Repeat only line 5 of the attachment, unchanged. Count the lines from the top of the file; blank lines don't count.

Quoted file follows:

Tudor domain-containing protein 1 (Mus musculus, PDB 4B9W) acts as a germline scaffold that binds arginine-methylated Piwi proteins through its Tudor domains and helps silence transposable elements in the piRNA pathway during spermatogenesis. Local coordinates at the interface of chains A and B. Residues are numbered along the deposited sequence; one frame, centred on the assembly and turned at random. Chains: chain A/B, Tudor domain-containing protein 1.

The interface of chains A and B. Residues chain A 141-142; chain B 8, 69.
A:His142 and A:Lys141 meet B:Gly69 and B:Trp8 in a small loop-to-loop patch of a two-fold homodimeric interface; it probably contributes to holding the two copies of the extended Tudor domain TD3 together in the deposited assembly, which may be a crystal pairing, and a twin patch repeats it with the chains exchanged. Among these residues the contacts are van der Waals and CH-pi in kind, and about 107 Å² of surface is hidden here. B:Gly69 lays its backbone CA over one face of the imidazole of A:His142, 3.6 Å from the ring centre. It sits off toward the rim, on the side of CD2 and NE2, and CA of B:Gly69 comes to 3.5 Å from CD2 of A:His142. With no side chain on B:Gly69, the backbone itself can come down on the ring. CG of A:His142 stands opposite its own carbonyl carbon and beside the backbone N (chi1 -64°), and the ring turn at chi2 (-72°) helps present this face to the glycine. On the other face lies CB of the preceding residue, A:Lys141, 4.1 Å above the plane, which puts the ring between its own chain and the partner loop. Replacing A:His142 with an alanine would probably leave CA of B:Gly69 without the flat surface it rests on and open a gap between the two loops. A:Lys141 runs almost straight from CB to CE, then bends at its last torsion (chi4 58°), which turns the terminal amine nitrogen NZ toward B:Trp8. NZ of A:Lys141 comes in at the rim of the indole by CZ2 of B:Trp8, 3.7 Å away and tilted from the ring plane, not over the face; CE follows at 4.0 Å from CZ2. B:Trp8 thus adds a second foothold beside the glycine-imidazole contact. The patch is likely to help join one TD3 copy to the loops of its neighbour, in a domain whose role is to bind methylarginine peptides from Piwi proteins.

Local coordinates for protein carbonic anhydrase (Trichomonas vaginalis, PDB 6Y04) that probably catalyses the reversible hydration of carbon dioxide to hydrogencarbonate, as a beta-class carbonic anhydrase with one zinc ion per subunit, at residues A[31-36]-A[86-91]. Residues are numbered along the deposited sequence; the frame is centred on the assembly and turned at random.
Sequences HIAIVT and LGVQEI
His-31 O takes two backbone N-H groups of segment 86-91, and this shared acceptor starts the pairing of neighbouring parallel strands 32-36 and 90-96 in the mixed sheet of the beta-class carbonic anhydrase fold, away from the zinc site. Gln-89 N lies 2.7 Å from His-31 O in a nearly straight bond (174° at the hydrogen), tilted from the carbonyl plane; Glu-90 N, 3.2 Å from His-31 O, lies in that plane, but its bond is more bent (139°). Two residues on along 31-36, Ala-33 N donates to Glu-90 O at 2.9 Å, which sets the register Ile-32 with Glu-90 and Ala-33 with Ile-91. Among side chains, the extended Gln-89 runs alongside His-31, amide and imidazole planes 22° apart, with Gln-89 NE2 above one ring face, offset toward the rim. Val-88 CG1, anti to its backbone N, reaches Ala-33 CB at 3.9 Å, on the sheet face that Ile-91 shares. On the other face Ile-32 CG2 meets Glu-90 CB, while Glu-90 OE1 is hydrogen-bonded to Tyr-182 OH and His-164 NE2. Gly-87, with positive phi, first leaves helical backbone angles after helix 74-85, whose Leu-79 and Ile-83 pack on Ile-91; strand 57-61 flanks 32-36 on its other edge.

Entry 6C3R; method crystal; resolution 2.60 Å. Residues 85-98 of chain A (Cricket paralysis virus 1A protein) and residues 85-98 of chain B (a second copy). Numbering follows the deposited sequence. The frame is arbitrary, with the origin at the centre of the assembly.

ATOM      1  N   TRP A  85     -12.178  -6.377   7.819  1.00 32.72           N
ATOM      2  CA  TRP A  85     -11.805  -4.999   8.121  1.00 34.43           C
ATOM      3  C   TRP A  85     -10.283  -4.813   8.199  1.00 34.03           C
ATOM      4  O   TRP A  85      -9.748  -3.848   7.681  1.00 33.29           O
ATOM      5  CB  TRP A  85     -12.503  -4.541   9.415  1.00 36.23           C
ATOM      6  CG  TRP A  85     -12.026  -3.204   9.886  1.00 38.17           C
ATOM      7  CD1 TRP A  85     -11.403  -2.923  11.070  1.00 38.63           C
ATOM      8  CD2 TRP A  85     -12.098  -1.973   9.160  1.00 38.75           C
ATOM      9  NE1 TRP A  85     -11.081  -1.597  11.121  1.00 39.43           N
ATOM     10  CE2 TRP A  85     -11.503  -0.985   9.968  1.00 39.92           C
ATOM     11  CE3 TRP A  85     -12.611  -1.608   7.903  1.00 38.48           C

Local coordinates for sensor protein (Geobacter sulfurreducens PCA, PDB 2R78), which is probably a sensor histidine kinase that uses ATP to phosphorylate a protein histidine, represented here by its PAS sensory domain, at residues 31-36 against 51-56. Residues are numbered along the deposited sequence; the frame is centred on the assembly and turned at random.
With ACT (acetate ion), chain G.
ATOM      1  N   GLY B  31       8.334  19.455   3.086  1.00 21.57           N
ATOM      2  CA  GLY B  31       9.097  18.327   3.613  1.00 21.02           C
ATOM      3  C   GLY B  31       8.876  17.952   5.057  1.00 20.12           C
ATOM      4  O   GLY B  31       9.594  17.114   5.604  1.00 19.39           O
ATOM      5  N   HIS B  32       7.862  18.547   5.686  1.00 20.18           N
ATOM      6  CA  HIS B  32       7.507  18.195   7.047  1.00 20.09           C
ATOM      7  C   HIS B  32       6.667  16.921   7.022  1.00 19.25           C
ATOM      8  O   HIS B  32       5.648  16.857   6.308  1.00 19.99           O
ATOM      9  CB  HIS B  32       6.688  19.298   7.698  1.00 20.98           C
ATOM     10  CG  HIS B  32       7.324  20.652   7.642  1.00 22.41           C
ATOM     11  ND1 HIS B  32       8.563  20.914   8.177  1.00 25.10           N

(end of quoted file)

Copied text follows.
Sequences HIAIVT and LGVQEI